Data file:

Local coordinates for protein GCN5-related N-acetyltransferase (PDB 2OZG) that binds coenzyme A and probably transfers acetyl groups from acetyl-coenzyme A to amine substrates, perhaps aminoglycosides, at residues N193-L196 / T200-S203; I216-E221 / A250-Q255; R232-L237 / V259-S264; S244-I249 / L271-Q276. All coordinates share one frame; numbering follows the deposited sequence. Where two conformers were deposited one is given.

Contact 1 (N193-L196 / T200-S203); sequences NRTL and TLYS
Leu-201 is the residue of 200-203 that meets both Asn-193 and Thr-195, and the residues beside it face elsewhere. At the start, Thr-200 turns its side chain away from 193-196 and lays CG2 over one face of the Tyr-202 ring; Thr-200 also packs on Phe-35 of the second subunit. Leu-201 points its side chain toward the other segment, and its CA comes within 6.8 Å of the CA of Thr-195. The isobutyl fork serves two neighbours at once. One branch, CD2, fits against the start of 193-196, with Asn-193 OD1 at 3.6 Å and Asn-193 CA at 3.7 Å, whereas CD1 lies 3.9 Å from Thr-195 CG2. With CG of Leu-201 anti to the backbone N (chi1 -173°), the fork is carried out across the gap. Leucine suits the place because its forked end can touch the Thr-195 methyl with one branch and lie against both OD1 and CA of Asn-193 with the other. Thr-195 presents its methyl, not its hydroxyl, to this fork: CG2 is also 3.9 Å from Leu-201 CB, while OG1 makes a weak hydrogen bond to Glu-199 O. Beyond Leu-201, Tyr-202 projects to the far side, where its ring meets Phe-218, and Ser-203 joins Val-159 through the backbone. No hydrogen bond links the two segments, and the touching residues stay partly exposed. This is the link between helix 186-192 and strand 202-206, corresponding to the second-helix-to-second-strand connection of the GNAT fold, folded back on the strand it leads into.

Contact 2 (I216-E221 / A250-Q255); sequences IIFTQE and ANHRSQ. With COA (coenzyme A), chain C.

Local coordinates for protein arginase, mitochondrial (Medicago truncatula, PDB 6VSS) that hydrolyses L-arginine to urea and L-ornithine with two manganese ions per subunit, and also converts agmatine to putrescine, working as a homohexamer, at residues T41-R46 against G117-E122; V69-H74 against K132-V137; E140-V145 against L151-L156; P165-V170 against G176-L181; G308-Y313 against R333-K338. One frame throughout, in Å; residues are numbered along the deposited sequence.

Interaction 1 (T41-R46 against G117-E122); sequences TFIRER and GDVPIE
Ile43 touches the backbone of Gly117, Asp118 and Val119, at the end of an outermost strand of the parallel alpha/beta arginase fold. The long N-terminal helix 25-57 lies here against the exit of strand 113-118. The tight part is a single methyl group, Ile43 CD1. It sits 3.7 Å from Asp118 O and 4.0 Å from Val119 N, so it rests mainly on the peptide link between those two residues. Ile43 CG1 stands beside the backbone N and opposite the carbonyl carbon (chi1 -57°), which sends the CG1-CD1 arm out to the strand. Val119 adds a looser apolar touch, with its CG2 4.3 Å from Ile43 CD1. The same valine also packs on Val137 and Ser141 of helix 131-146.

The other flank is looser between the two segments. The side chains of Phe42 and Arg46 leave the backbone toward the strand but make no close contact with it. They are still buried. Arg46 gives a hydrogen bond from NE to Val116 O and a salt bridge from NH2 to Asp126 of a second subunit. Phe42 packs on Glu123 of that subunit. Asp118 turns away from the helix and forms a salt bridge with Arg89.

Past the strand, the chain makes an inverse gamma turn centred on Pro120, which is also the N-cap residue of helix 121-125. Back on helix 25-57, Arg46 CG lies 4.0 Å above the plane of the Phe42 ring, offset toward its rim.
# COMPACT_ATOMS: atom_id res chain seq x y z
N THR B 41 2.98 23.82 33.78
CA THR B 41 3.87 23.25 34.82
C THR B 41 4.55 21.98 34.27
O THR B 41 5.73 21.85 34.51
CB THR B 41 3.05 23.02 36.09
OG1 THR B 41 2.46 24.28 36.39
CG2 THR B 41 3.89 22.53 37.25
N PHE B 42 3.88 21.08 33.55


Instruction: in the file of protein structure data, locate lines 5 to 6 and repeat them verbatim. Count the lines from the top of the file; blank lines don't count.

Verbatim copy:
Local coordinates for protein arginase, mitochondrial (Medicago truncatula, PDB 6VSS) that hydrolyses L-arginine to urea and L-ornithine with two manganese ions per subunit, and also converts agmatine to putrescine, working as a homohexamer, at residues T41-R46 against G117-E122; V69-H74 against K132-V137; E140-V145 against L151-L156; P165-V170 against G176-L181; G308-Y313 against R333-K338. One frame throughout, in Å; residues are numbered along the deposited sequence.

Interaction 1 (T41-R46 against G117-E122); sequences TFIRER and GDVPIE